MacGahan does not get a law degree, but he discovers that he has a gift for languages, learning French and German. He runs short of money and is about to return to America in 1870 when the Franco-Prussian War breaks out. Sheridan happens to be an observer with the German Army, and he uses his influence to persuade the European editor of the New York Herald to hire MacGahan as a war correspondent with the French Army.

MacGahan’s vivid articles from the front lines describing the stunning defeat of the French Army win him a large following, and many of his dispatches to the Herald are reprinted by European newspapers. When the war ends, he interviews French leader Léon Gambetta and Victor Hugo and, in March 1871, he hurries to Paris and is one of the first foreign correspondents to report on the uprising of the Paris Commune. He is arrested by the French military and nearly executed, and is only rescued through the intervention of the U.S. Minister to France Elihu B. Washburne.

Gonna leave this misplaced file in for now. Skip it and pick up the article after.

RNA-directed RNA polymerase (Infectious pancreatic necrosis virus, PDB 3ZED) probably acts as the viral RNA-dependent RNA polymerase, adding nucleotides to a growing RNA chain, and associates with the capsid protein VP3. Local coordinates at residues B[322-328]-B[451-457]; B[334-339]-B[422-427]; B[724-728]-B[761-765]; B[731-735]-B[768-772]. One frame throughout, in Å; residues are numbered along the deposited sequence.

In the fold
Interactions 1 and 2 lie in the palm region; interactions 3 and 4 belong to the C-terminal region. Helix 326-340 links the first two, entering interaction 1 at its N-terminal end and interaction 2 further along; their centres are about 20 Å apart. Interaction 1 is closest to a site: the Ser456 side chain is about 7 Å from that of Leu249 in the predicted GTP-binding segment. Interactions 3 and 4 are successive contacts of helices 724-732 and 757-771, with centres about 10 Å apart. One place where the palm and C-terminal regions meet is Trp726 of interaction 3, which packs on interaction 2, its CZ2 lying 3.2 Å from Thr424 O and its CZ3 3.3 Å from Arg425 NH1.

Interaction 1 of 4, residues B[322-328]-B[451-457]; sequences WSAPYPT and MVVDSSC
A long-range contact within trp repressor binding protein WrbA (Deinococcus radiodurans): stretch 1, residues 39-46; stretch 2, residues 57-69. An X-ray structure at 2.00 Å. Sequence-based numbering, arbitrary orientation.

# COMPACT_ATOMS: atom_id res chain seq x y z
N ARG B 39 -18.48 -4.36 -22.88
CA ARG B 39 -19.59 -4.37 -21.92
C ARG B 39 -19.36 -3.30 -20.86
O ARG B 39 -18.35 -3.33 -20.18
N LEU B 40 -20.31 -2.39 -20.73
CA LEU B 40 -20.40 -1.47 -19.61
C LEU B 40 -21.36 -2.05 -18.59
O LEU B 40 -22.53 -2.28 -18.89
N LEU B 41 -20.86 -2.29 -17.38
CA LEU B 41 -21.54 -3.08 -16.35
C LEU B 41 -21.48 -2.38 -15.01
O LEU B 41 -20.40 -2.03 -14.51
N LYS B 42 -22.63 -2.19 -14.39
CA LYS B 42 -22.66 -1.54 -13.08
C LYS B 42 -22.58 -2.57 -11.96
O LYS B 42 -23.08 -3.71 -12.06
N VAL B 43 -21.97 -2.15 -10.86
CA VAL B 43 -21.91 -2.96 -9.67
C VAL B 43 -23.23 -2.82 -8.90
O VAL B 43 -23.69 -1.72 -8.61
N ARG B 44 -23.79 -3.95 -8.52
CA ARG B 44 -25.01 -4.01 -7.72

In 1871 MacGahan is assigned as the Herald‘s correspondent to Saint Petersburg. He learns Russian, mingles with the Russian military and nobility, covers the Russian tour of General William Tecumseh Sherman and meets his future wife, Varvara Elagina, whom he marries in 1873. In 1874 he spends ten months in Spain, covering the Third Carlist War.

In 1876 MacGahan quarrels with James Gordon Bennett Jr., the publisher of the New York Herald, and leaves the newspaper. He is invited by his friend, Eugene Schuyler, the American Consul-General in Constantinople, to investigate reports of large-scale atrocities committed by the Turkish Army following the failure of an attempted uprising by Bulgarian nationalists in April 1876. He obtains a commission from The Daily News, then the leading liberal newspaper in England, and leaves for Bulgaria on July 23, 1876.